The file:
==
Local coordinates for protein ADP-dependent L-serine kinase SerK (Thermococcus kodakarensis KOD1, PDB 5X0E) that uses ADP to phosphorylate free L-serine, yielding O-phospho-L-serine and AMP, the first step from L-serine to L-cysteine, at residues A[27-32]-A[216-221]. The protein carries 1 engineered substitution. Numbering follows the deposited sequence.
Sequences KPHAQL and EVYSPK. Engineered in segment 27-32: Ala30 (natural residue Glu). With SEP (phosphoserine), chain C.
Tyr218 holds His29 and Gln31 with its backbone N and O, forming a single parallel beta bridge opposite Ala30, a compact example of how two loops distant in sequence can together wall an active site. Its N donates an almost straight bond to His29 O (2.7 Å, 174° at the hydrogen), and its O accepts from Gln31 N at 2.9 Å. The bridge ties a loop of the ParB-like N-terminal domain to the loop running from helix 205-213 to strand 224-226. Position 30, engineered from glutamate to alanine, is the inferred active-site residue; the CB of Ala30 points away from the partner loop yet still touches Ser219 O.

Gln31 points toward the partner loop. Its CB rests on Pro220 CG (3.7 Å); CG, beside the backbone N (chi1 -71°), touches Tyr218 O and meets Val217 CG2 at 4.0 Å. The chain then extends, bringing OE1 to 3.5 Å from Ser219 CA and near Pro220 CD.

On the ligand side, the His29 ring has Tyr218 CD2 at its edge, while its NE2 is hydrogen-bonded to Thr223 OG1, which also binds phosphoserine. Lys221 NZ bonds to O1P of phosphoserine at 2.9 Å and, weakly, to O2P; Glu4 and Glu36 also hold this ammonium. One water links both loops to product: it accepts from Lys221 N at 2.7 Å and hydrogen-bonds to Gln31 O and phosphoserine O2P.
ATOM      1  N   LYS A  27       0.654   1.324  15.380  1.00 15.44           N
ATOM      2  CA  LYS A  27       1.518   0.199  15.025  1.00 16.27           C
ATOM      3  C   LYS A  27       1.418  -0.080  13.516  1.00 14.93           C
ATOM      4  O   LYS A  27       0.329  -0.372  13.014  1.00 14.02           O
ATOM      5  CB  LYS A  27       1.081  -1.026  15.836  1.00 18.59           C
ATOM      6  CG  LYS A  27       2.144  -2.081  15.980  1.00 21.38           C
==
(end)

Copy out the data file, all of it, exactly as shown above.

Local coordinates for protein ADP-dependent L-serine kinase SerK (Thermococcus kodakarensis KOD1, PDB 5X0E) that uses ADP to phosphorylate free L-serine, yielding O-phospho-L-serine and AMP, the first step from L-serine to L-cysteine, at residues A[27-32]-A[216-221]. The protein carries 1 engineered substitution. Numbering follows the deposited sequence.
Sequences KPHAQL and EVYSPK. Engineered in segment 27-32: Ala30 (natural residue Glu). With SEP (phosphoserine), chain C.
Tyr218 holds His29 and Gln31 with its backbone N and O, forming a single parallel beta bridge opposite Ala30, a compact example of how two loops distant in sequence can together wall an active site. Its N donates an almost straight bond to His29 O (2.7 Å, 174° at the hydrogen), and its O accepts from Gln31 N at 2.9 Å. The bridge ties a loop of the ParB-like N-terminal domain to the loop running from helix 205-213 to strand 224-226. Position 30, engineered from glutamate to alanine, is the inferred active-site residue; the CB of Ala30 points away from the partner loop yet still touches Ser219 O.

Gln31 points toward the partner loop. Its CB rests on Pro220 CG (3.7 Å); CG, beside the backbone N (chi1 -71°), touches Tyr218 O and meets Val217 CG2 at 4.0 Å. The chain then extends, bringing OE1 to 3.5 Å from Ser219 CA and near Pro220 CD.

On the ligand side, the His29 ring has Tyr218 CD2 at its edge, while its NE2 is hydrogen-bonded to Thr223 OG1, which also binds phosphoserine. Lys221 NZ bonds to O1P of phosphoserine at 2.9 Å and, weakly, to O2P; Glu4 and Glu36 also hold this ammonium. One water links both loops to product: it accepts from Lys221 N at 2.7 Å and hydrogen-bonds to Gln31 O and phosphoserine O2P.
ATOM      1  N   LYS A  27       0.654   1.324  15.380  1.00 15.44           N
ATOM      2  CA  LYS A  27       1.518   0.199  15.025  1.00 16.27           C
ATOM      3  C   LYS A  27       1.418  -0.080  13.516  1.00 14.93           C
ATOM      4  O   LYS A  27       0.329  -0.372  13.014  1.00 14.02           O
ATOM      5  CB  LYS A  27       1.081  -1.026  15.836  1.00 18.59           C
ATOM      6  CG  LYS A  27       2.144  -2.081  15.980  1.00 21.38           C